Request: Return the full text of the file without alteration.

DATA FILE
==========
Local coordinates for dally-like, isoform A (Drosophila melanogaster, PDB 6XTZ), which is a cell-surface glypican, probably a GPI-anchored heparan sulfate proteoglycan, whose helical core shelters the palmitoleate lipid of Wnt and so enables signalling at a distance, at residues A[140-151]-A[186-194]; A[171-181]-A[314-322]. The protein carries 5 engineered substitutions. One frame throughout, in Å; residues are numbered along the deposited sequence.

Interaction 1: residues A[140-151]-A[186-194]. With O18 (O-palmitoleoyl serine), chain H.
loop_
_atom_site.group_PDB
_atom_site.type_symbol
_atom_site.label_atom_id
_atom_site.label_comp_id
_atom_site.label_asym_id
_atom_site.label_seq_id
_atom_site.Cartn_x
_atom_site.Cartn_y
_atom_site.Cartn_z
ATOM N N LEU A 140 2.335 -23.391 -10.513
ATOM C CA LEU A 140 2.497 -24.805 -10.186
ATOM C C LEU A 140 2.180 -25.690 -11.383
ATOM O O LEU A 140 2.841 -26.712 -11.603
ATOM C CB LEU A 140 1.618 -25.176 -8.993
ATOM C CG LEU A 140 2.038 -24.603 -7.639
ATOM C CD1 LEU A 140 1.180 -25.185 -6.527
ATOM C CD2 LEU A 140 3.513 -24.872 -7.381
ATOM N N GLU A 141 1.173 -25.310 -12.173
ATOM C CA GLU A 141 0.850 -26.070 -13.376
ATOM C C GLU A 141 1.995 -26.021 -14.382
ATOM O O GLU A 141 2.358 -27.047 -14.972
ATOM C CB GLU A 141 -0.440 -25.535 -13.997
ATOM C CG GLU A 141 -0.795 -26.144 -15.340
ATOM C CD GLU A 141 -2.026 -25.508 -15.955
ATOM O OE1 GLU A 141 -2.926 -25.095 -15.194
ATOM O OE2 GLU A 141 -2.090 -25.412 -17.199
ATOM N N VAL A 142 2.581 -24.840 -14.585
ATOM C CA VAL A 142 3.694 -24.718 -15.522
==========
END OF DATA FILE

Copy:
Local coordinates for dally-like, isoform A (Drosophila melanogaster, PDB 6XTZ), which is a cell-surface glypican, probably a GPI-anchored heparan sulfate proteoglycan, whose helical core shelters the palmitoleate lipid of Wnt and so enables signalling at a distance, at residues A[140-151]-A[186-194]; A[171-181]-A[314-322]. The protein carries 5 engineered substitutions. One frame throughout, in Å; residues are numbered along the deposited sequence.

Interaction 1: residues A[140-151]-A[186-194]. With O18 (O-palmitoleoyl serine), chain H.
loop_
_atom_site.group_PDB
_atom_site.type_symbol
_atom_site.label_atom_id
_atom_site.label_comp_id
_atom_site.label_asym_id
_atom_site.label_seq_id
_atom_site.Cartn_x
_atom_site.Cartn_y
_atom_site.Cartn_z
ATOM N N LEU A 140 2.335 -23.391 -10.513
ATOM C CA LEU A 140 2.497 -24.805 -10.186
ATOM C C LEU A 140 2.180 -25.690 -11.383
ATOM O O LEU A 140 2.841 -26.712 -11.603
ATOM C CB LEU A 140 1.618 -25.176 -8.993
ATOM C CG LEU A 140 2.038 -24.603 -7.639
ATOM C CD1 LEU A 140 1.180 -25.185 -6.527
ATOM C CD2 LEU A 140 3.513 -24.872 -7.381
ATOM N N GLU A 141 1.173 -25.310 -12.173
ATOM C CA GLU A 141 0.850 -26.070 -13.376
ATOM C C GLU A 141 1.995 -26.021 -14.382
ATOM O O GLU A 141 2.358 -27.047 -14.972
ATOM C CB GLU A 141 -0.440 -25.535 -13.997
ATOM C CG GLU A 141 -0.795 -26.144 -15.340
ATOM C CD GLU A 141 -2.026 -25.508 -15.955
ATOM O OE1 GLU A 141 -2.926 -25.095 -15.194
ATOM O OE2 GLU A 141 -2.090 -25.412 -17.199
ATOM N N VAL A 142 2.581 -24.840 -14.585
ATOM C CA VAL A 142 3.694 -24.718 -15.522